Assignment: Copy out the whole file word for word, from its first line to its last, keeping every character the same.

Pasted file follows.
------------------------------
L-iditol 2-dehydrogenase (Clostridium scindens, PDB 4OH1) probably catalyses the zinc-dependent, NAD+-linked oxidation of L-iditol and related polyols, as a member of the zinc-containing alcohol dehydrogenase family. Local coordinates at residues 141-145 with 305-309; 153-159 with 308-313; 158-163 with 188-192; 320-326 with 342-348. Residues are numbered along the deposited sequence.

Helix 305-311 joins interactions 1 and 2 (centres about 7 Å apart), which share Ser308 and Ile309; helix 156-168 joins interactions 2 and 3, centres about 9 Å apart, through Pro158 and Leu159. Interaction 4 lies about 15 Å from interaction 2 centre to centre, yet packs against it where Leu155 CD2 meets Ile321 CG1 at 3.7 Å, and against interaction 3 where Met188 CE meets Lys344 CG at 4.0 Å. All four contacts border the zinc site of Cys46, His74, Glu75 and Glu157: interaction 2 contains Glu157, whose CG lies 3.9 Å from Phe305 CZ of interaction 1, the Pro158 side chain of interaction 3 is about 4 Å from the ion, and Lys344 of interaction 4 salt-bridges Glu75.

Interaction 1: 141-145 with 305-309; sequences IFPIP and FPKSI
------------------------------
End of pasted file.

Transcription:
L-iditol 2-dehydrogenase (Clostridium scindens, PDB 4OH1) probably catalyses the zinc-dependent, NAD+-linked oxidation of L-iditol and related polyols, as a member of the zinc-containing alcohol dehydrogenase family. Local coordinates at residues 141-145 with 305-309; 153-159 with 308-313; 158-163 with 188-192; 320-326 with 342-348. Residues are numbered along the deposited sequence.

Helix 305-311 joins interactions 1 and 2 (centres about 7 Å apart), which share Ser308 and Ile309; helix 156-168 joins interactions 2 and 3, centres about 9 Å apart, through Pro158 and Leu159. Interaction 4 lies about 15 Å from interaction 2 centre to centre, yet packs against it where Leu155 CD2 meets Ile321 CG1 at 3.7 Å, and against interaction 3 where Met188 CE meets Lys344 CG at 4.0 Å. All four contacts border the zinc site of Cys46, His74, Glu75 and Glu157: interaction 2 contains Glu157, whose CG lies 3.9 Å from Phe305 CZ of interaction 1, the Pro158 side chain of interaction 3 is about 4 Å from the ion, and Lys344 of interaction 4 salt-bridges Glu75.

Interaction 1: 141-145 with 305-309; sequences IFPIP and FPKSI